Research shows that if you train to failure too frequently, it can have detrimental effects on your performance. Why is no mystery to anyone who ever pushed it too hard too early in a workout. Failure takes a lot out of you! Redline it from the start, and you'll have to cut back somewhere else—and that somewhere is volume.
As I've mentioned before, many factors promote gains in muscle and strength. They include:
- Metabolic stress
- Training to failure
- Mechanical tension
- Time under tension
- Weight used (intensity)
- Volume (weight x reps x sets)
They're all important, but the biggest factor associated with hypertrophy and strength is the last one: volume. Of course, some people take that too far in one direction. I don't believe you can just lift a light weight for a ton of reps and get the same benefits as using over 60 percent of your one-rep max. But after you get above 50-60 percent of your one-rep max, volume is most closely associated with muscle growth and strength.
Look at any given training day on my PH3 13-week Power and Hypertrophy Trainer, and you'll notice a pattern: Low-rep heavy lifting first, then volume, then high-rep burnouts—often using bloodflow restriction—at the end. If you were to go to failure on the first movement or two, you simply couldn't recover well enough to rack up the volume on everything else to have consistently productive training sessions.
How To Get The Most Out Of Failure
I'd wager there are plenty of people out there who didn't realize that leaving a few reps in the tank is even an option. But it is—and you should do it more often than not. I recently worked on a review paper for the Journal of Strength and Conditioning with a few other authors, and we extensively discussed how to include failure in a program. This was the consensus we reached: Only train to failure for about six weeks before taking 1-2 weeks off from training to failure.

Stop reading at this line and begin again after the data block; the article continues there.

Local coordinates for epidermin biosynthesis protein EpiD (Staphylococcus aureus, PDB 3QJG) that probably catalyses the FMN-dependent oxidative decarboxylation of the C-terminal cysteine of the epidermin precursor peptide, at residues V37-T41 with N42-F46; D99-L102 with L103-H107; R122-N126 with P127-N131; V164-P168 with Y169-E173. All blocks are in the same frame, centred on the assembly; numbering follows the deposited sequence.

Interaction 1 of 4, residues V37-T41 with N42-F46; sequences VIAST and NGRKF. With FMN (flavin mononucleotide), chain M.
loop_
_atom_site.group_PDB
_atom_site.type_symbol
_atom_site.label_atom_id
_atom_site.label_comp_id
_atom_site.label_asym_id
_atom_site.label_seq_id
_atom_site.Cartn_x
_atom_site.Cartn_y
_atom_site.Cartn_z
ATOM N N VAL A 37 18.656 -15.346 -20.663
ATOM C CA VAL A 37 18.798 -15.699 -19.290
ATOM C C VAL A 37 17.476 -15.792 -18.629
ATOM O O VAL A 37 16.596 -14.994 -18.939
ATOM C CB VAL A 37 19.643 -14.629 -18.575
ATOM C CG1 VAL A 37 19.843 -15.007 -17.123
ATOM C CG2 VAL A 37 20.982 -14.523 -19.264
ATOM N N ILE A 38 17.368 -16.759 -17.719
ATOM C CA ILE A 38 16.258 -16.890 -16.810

That may sound conservative, but I take it seriously, and so should you. Why? Because at about the six-week point, your performance begins to suffer, and it appears that the accumulation of fatigue needs time to dissipate before you add it back in.
Wondering how to integrate failure into your individual sessions? Here are my recommendations:
Save it for the end of a workout where you've gotten your volume in and you've had good technique on your different exercises. That way, you're not negatively affecting your performance in the rest of the workout.
Don't fail in the same way every workout. Train to failure a maximum of once a week per exercise, then use some kind of intensity technique like rest-pause, forced reps, or forced eccentrics to push yourself past failure once a week.
Don't rush into failure. Beginning lifters need volume more than they need failure, and even intermediate lifters are often guilty of failing too often. Get your quality workout in, and then, once you've done that, leave it all on the table.
My hope is that you learn this lesson now, before you learn it the hard way—like many of us have. If you have any questions about failure training, hit me up in the comments or on social media, and I'll do my best to answer it.
- Rooney, K. J., Herbert, R. D., & Balnave, R. J. (1994). . Medicine and Science in Sports and Exercise, 26(9), 1160-1164.
- Fry, A. C., & Kraemer, W. J. (1997). . Sports Medicine, 23(2), 106-129.